The three main applications I use all day are Wolfram Desktop, a web browser, and email. My main way of working is to create (or edit) Wolfram Notebooks. Here are a few notebooks I worked on today:
On a good day I’ll type at least 25,000 characters into Wolfram Notebooks (and, yes, I record all my keystrokes). I always organize my notebooks into sections and subsections and so on (which, very conveniently, automatically exist in hierarchical cells). Sometimes I’ll write mostly text in a notebook. Sometimes I’ll screen capture something from elsewhere and paste it in, as a way to keep notes. Depending on what I’m doing, I’ll also actually do computations in a notebook, entering Wolfram Language input, getting results, etc.
Over the years, I’ve accumulated over a hundred thousand notebooks, representing product designs, plans, research, writings, and, basically, everything I do. All these notebooks are ultimately stored in my filesystem (yes, I sync with the cloud, use cloud files, and file servers, etc.) And I take pains to keep my filesystem organized—with the result I can typically find any notebook I’m looking for just by navigating my filesystem, faster than I could formulate a search for it.
I believe I first thought seriously about how to organize my files back in 1978 (which was also when I started using the Unix operating system). And over the past 40 years I’ve basically gone through five generations of filesystem organization, with each generation basically being a reflection of how I’m organizing my work at that stage in my life.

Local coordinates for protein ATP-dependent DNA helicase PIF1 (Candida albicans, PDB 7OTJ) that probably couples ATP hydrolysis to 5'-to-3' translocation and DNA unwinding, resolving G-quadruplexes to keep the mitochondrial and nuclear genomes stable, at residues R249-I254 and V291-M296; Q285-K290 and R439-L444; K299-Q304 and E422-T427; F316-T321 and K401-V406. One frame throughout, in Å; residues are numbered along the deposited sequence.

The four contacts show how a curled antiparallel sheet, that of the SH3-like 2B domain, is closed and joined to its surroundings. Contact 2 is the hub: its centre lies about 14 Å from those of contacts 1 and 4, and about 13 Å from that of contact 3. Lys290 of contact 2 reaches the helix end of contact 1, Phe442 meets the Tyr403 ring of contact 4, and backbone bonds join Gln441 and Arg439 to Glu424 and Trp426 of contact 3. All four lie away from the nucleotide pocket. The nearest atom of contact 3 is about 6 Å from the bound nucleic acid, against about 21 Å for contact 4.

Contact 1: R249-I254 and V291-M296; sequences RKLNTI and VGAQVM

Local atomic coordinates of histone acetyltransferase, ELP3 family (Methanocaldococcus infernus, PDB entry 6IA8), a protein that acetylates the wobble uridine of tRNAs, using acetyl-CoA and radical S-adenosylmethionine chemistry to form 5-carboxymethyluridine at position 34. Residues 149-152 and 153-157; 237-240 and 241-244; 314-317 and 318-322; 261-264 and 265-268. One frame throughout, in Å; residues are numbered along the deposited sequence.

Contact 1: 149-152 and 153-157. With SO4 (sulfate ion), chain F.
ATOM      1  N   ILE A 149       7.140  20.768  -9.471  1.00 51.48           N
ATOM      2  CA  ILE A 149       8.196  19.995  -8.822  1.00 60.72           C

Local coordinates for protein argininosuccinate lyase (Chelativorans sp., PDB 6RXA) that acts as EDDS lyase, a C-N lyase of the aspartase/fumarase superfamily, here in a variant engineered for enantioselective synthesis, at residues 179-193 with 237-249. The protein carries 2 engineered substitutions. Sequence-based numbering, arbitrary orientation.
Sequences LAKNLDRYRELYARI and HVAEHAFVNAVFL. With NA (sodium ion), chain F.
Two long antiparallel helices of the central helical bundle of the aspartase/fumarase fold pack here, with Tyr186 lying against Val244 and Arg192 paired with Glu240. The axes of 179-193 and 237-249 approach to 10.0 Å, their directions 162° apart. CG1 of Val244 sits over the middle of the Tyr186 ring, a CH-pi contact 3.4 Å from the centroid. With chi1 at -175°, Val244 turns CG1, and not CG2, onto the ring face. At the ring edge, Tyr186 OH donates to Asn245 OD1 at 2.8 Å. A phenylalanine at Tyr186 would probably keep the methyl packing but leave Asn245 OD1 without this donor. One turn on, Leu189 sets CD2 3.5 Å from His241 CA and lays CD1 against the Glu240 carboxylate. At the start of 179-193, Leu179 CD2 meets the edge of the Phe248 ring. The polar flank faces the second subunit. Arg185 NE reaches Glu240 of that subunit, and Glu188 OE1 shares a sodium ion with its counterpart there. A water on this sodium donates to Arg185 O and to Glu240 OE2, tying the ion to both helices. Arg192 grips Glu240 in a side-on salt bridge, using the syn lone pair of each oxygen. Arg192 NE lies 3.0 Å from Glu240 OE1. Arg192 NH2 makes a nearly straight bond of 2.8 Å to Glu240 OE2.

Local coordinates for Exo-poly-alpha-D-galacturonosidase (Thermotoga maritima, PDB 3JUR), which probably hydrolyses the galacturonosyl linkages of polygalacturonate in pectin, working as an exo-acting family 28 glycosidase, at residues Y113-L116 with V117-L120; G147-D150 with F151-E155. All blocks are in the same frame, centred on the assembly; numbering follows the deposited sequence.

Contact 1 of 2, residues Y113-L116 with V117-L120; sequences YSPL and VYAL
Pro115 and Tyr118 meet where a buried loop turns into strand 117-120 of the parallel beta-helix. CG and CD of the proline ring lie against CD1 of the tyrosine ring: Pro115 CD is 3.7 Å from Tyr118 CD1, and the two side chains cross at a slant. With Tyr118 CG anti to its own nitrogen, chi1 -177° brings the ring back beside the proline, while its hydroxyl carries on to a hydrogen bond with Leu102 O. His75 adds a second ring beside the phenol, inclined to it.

For example, during the period from 1991 to 2002 when I was writing my big book A New Kind of Science, a substantial part of my filesystem was organized simply according to sections of the book:
And it’s very satisfying that today I can go immediately from, say, an image in the online version of the book, to the notebook that created it (and the stability of the Wolfram Language means that I can immediately run the code in the notebook again—though sometimes it can now be written in a more streamlined way).
The sections of the book are basically laid out in the NewScience/Book/Layout/ folder of my “third-generation” filesystem. Another part of that filesystem is NewScience/BookResearch/Topics. And in this folder are about 60 subfolders named for broad topics that I studied while working on the book. Within each of these folders are then further subfolders for particular projects I did while studying those topics—which often then turned into particular sections or notes in the book.
Some of my thinking about computer filesystems derives from my experience in the 1970s and 1980s with physical filesystems. Back when I was a teenager doing physics I voraciously made photocopies of papers. And at first I thought the best way to file these papers would be in lots of different categories, with each category stored in a different physical file folder. I thought hard about the categories, often feeling quite pleased with the cleverness of associating a particular paper with a particular category. And I had the principle that if too many papers accumulated in one category, I should break it up into new categories.